This may be a bit of an odd post. I have written before on the subject of Gatekeeping in the anime community. In very broad terms, I’m one of those people that are in support of anime becoming as popular as possible and I just don’t really see any reason to get down on people for their tastes.
Not too long ago, I reposted an article I had written for 100 Word Anime evocatively called Are Otaku the Worst? Originally that post got a very tame reaction on Karandi’s site. People were polite or amused but no one got particularly emotional about it. It got a bit more heated when I republished it here though. Nothing bad, people just had a bit more feelings this time around.
One of the last comments I got on that post was from Paulo. I don’t believe Paulo has ever commented before so I don’t know them very well. This is what they had to say:
Aggressive gatekeeping is a necessity to protect any niche in this age of instant accessibility. Should the human wave that crowds the gym in January decide the future of the business rather than the regulars who stick with it all year round? Should the basics of grammar and spelling be changed to accommodate the errors of the illiterate masses?
Anime is a hobby with a big turnover of teenagers who dabble in it for a few short years before moving on and casuals who are only ever interested in a couple of shows. It’s the core otaku who have been responsible for keeping anime alive and relatively unchanged for decades, and they are the ones who will remain after the casual viewer has forgotten all about that Japanese cartoon they used to watch during college.
Anime otaku don’t live in a bubble, either. They can see what’s happened to other niche hobbies all around them due to casualization and the actions of certain lobbies, and no one wants their hobby to be the next one to fall.
Oh, and one final note: anime youtubers can go suck a fat donkey dick, the whole cancerous lot.
I’m not sure what exactly the argument is but I believe it may be a free-market argument. I.e. that the audience is the otaku who stick around and watch consistently and not those that watch only one or two shows. Therefore, if the industry wants to keep its audience, then it should cater to those long-standing fans rather than the new ones.
Like I said, this is only my reading. And it’s an argument I’ve seen a lot. Of course, I’ve often seen it made by people who also lamented the disappearance of anime pirating sites so I’m not sure the integrity of the market was really the first concern.
But that’s a bad faith argument on my part. First, just because a few individuals on one side of an issue don’t in fact act according to their arguments, doesn’t mean all those who argue in that vein are the same. Second, even if every single person who made a specific argument made it in bad faith, it doesn’t mean they’re wrong. The logic or validity of the argument isn’t tied to the person making it.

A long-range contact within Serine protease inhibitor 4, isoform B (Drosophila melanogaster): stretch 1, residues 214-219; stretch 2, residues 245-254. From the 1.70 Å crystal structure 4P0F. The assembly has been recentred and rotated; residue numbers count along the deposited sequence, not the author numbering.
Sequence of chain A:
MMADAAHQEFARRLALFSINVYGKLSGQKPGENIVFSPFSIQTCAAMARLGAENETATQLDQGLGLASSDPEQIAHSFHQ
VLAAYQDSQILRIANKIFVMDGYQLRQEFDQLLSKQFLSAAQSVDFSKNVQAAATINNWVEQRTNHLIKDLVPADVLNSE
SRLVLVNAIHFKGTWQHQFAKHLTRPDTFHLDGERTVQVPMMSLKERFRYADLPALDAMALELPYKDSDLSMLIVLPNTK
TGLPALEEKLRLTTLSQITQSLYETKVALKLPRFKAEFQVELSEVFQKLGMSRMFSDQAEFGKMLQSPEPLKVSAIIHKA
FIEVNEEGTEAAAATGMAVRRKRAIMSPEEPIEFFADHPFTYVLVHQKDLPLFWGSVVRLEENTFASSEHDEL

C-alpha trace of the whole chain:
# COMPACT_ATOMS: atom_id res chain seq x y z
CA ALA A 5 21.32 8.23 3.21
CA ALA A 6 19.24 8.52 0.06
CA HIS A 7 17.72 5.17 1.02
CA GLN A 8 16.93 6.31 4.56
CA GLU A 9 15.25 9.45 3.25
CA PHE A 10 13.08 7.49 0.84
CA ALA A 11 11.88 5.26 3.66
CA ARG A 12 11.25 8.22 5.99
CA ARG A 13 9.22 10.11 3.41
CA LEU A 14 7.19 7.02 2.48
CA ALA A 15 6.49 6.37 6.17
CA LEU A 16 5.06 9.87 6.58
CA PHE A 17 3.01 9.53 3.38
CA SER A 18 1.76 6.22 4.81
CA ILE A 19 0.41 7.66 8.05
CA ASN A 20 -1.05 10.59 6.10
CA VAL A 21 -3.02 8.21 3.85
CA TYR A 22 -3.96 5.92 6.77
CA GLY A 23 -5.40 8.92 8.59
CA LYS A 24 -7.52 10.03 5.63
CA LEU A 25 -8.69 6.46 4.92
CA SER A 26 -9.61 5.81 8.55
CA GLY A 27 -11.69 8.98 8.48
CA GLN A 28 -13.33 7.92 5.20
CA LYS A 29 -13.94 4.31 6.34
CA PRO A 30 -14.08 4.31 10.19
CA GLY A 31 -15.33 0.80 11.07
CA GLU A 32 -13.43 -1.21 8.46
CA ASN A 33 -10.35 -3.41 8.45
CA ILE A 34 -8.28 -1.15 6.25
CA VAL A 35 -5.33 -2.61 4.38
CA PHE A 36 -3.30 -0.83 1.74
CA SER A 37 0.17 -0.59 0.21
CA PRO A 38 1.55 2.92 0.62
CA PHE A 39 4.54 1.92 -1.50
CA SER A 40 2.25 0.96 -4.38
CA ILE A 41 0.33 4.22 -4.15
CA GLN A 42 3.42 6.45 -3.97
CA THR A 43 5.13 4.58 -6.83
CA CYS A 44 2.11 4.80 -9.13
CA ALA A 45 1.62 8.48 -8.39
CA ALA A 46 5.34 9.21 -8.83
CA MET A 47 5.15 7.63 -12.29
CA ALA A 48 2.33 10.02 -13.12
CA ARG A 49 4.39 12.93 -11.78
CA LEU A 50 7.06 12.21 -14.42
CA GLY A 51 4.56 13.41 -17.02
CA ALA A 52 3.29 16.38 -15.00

So I was being a bit of a dumb douche. However, that’s my excuse for never really thinking about this argument too seriously. I would like to do so today.
Let me just say, I’m not saying that Paulo is one of those people who support piracy at all. I don’t know Paulo other than their support for gatekeeping. I have a feeling they’re not a huge fan of anime youtubers.
To address the specific examples though, I would say that English grammar (and most languages) does change to accommodate the masses. Slowly but very definitely. In fact, that’s pretty much the entire basis of French as a language. There is no gatekeeping in languages that include the words: googled or youtuber.
As for the free-market arguments, I think the gym example works against it. Most gyms make the majority of their revenue from those spontaneous resolution seekers that sign up in January and go for about two weeks. I understand that it seems foolish to cater your services towards clients that are not there to enjoy them. However, they do need to hook them, whatever else the gym decides to do for the rest of the year. And if their established client base scares off any potential new customers and manages to severely reduce that new year’s influx, that particular gym is likely to go out of business.
Personally, I’m not all that worried about the free market optics. Anime as an industry is (along with video games) the entertainment industry that has seen the most impressive growth in the past decade. I read that it doubled in the last 5 years. Doubled! And the numbers are nothing to sneeze at. Now the industry itself does have a number of major issues. The dearth of new talent and unreasonable working conditions to name just two. But from all I have read, the problems in the industry have much more to do with the ingrained work culture and worth perception, than with the ability to attract and retain audiences.